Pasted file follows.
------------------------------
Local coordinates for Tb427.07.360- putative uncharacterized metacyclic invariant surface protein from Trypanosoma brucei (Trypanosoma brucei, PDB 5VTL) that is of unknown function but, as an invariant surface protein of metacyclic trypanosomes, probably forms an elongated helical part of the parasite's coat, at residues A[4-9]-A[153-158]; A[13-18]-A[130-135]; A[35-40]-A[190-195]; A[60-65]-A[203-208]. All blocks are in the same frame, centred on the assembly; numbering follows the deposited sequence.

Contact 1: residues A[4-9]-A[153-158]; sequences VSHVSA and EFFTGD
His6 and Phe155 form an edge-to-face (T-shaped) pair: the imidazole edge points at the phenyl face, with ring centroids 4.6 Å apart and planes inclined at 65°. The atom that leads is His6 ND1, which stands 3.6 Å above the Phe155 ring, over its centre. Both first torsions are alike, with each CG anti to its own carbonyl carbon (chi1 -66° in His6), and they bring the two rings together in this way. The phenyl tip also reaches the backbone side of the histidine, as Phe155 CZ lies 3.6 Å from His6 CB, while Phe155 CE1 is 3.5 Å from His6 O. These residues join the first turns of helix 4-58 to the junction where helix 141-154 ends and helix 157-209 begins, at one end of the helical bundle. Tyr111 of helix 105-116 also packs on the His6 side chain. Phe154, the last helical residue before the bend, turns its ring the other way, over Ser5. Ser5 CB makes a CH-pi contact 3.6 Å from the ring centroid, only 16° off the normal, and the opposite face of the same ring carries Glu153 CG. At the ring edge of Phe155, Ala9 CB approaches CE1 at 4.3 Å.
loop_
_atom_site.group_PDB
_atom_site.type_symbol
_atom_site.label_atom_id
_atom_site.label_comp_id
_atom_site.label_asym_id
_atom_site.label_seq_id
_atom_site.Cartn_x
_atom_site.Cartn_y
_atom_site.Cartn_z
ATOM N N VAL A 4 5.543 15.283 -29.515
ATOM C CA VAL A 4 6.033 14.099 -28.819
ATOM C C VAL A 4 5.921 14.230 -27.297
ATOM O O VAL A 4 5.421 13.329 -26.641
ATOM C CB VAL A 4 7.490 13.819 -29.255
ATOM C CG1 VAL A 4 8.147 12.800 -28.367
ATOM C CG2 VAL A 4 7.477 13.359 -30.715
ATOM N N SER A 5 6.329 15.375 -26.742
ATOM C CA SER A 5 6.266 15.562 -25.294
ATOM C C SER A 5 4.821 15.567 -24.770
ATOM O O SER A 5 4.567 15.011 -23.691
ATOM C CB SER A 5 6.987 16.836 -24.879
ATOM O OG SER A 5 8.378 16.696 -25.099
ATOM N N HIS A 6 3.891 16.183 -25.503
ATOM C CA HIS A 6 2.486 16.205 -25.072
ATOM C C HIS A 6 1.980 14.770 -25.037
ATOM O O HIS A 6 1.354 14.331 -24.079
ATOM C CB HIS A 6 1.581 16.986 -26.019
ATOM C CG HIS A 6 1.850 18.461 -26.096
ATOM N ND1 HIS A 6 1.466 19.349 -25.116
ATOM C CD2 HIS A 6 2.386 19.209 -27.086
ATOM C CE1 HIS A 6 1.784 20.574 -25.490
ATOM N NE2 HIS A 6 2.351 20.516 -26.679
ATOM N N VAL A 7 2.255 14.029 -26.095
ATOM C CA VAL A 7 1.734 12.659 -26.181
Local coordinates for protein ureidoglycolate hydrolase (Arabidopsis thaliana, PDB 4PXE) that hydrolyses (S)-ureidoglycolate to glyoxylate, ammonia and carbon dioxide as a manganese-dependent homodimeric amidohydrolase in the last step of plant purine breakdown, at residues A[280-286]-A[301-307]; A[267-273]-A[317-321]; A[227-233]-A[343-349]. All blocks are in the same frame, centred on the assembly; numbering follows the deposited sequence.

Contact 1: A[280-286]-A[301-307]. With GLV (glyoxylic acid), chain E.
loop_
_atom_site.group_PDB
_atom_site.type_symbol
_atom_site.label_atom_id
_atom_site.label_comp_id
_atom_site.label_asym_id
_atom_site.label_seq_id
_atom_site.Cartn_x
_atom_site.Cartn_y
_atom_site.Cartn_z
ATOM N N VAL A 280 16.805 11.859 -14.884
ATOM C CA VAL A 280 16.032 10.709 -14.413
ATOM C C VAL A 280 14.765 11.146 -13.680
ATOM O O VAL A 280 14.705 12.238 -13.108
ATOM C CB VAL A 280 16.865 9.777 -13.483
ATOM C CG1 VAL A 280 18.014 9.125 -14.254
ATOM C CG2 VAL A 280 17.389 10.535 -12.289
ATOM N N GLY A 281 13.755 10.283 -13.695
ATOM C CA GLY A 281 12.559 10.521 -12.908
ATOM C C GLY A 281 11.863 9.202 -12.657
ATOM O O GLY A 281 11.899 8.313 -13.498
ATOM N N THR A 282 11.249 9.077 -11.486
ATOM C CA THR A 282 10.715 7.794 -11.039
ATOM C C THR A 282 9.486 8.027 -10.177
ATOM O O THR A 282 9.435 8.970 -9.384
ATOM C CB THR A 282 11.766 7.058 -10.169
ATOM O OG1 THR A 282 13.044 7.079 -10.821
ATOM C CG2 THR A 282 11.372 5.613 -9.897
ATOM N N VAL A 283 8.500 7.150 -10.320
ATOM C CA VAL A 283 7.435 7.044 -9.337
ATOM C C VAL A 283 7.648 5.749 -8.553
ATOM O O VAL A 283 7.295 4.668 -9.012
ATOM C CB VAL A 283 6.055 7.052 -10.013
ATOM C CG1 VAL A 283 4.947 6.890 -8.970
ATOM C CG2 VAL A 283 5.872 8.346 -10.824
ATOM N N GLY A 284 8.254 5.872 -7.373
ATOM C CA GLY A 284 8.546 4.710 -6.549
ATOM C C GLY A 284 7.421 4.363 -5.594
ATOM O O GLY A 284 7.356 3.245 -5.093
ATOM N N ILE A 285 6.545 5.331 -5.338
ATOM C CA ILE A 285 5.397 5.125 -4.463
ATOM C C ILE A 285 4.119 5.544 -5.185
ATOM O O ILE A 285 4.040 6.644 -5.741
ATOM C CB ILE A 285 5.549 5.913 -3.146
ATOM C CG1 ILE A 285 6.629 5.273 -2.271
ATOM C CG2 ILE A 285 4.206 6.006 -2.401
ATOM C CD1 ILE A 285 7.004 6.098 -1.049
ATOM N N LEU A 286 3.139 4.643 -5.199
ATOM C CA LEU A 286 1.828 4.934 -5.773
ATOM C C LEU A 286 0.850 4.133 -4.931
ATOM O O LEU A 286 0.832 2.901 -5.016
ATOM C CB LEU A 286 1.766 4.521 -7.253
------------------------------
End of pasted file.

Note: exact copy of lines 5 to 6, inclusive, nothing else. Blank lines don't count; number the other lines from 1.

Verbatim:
_atom_site.group_PDB
_atom_site.type_symbol